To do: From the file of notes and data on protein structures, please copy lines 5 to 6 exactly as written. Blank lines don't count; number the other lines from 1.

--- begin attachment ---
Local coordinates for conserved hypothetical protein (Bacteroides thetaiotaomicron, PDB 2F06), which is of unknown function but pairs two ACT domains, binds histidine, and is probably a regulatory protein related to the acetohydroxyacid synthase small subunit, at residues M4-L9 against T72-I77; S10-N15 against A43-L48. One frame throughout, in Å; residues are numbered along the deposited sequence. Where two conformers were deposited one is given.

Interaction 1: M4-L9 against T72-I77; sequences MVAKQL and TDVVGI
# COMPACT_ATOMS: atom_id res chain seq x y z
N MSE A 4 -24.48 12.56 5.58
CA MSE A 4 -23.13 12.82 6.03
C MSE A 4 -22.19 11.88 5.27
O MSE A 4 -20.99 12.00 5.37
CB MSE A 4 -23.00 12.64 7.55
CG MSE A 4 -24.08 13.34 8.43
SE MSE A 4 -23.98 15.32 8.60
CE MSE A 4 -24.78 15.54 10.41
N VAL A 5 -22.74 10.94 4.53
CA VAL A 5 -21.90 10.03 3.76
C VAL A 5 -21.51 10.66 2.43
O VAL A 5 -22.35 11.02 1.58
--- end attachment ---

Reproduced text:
CA MSE A 4 -23.13 12.82 6.03
C MSE A 4 -22.19 11.88 5.27